In Hayward, a man interrupted Stark saying, "You're talking in circles, Pete." The response ignited a few chuckles. Stark shot back, "Your reasoning may be circular, but you'll catch up." The comebacks, though strengthen a strong feeling among Tea Party activists that Stark has little respect for their opinions and give fuel to the idea prevalent among conservatives that elite liberals have a systematic disdain for their ideology.
"We did not vote for a king. We expect him to treat us with respect," said Chris Pareja, who needs to gather 9,500 signatures by Aug. 6 to oppose Stark on the November ballot as a Tea Party independent. An hour before the Hayward town hall, Pareja and over 30 people carried signs in protest of Stark's recent bad behavior in addition to his part in recent landmark health care reform bill. Pareja encouraged the group to not let Stark "berate and belittle you," while also calling for him to issue an apology to Kemp for his comments last month. "People want to stand up against what I call out of control government," said Pareja, who believes the anger felt by the Tea Party is also prevalent among others in the district further to the left of the political spectrum.
Stark may have made news in the coming days for some of America's most popular conservative talking heads when Kemp's cameras captured him saying "the federal government can do anything it wants." The comments drove a few into a uncontrollable rage, but Stark did not flinch as three people pressed him on the comment. Stark eventually clarified his statement arguing citizens are protected by the Constitution. "If the government does something unconstitutional that would be under review," but many in Hayward appear to view the federal government as more a monolith than friend these days.
Although very few at the town halls voiced much liberal backup for Stark, a few shouted at Tea Partiers to allow Stark to answer questions. In Alameda, a thin elderly man stood and addressed Stark and the group with a clearly enunciated Northeastern accent saying, "I thank you for putting up with this imbroglio," he then directed his statement to the belligerent woman in front to her dismay. "Ma'am, I am appalled by your manners." Another said he often times disagreed with Stark's politics, but agreed the demeanor of many in attendance was disrespectful to a member of congress. It was not only the opinion of Stark who elicited rancor from the group. A woman who identified herself as a member of SEIU was shouted down by people in Hayward when she spoke. "Lock her out of the room," a man was overheard saying to his neighbor.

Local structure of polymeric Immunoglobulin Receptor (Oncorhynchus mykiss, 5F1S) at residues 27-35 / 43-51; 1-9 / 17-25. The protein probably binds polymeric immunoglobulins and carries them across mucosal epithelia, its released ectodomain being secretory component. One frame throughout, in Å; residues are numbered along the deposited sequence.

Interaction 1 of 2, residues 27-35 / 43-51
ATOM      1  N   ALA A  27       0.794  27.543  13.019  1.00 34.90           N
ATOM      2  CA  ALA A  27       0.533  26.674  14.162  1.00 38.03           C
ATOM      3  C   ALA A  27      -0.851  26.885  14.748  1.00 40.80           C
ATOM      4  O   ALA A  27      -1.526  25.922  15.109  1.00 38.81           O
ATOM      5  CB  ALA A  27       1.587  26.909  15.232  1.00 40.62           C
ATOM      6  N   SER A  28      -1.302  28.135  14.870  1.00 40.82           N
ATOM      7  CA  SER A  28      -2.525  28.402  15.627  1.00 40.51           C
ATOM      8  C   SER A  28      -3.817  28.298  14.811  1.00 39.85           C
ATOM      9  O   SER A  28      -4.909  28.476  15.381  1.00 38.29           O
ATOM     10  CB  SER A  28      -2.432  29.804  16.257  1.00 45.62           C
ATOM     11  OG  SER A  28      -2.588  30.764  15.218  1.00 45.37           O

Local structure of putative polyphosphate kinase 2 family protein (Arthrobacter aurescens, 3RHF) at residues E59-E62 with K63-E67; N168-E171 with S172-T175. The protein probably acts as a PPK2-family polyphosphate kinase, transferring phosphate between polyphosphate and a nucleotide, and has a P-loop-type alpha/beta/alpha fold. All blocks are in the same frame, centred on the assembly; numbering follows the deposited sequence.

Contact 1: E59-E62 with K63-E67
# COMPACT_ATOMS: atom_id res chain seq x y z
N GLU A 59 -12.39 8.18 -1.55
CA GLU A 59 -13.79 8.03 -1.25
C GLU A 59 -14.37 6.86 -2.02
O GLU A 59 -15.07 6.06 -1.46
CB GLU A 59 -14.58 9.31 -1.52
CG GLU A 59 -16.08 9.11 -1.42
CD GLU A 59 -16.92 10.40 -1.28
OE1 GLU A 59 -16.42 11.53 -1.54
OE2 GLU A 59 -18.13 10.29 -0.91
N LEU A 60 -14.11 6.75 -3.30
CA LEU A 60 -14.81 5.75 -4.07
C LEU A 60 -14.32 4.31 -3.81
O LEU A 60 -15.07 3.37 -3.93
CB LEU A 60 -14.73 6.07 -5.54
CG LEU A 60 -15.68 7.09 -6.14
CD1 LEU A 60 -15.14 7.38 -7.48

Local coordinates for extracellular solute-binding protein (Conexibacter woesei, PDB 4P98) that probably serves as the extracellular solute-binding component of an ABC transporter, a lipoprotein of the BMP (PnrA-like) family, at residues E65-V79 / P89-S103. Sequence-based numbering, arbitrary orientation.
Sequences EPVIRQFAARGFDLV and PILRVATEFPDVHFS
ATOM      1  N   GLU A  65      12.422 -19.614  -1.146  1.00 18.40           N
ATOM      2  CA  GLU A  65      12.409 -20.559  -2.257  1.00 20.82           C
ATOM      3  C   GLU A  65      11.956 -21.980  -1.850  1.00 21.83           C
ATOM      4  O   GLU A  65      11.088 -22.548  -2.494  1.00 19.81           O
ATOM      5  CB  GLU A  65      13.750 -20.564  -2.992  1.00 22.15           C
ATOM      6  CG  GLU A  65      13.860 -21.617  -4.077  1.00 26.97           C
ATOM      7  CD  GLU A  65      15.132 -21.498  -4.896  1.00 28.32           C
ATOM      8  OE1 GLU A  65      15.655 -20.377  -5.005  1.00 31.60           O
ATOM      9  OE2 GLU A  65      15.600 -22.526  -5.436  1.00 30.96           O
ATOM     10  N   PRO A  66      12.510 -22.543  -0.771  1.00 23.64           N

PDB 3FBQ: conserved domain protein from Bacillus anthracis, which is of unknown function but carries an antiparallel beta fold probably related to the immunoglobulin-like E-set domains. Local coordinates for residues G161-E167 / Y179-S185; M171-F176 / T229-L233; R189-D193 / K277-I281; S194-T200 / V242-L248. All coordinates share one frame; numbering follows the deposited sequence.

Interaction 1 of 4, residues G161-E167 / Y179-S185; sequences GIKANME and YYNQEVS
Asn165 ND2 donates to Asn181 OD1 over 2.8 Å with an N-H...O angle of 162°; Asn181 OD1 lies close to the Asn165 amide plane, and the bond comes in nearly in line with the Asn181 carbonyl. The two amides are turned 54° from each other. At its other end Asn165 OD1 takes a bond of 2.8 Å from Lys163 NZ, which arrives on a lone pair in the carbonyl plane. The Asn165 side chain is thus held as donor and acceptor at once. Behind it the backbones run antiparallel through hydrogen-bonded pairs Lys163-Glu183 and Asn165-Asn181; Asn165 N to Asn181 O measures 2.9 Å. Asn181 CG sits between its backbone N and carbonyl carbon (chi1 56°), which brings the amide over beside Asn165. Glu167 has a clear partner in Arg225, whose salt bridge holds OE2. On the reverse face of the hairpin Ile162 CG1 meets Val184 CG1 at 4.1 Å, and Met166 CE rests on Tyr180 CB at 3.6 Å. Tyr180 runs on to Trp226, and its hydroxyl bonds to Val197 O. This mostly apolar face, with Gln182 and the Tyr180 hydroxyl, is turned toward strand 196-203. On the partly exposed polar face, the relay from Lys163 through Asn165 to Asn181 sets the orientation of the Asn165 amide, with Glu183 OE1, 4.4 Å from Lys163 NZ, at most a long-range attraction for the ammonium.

Some part of Stark's irritation with points of view incongruent with his own and exhibited at recent town hall meetings may stem from numerous either uninformed or preposterous declarations brought forth. One man with a handle bar mustache and black Harley Davidson t-shirt insisted the health care bill gave the federal government the authority to track his personal bank account. When Stark protested that no such provision existed, the man continued by saying the faux surveillance measure also used global-positioning software to track the accounts of Americans. Another woman in Alameda assured Stark the same bill included a provision forcing people who purchase more than $600 worth of gold to report it to the government. "Is this 1933 with F.D.R.?" she proclaimed. "Are they going to confiscate our gold now?" Stark assured the woman no provision existed in the health care bill, but the woman insisted and vowed to return next month armed with the offending section of the new law. "Oh, uh huh," Stark slowly said, "I'll look forward to that."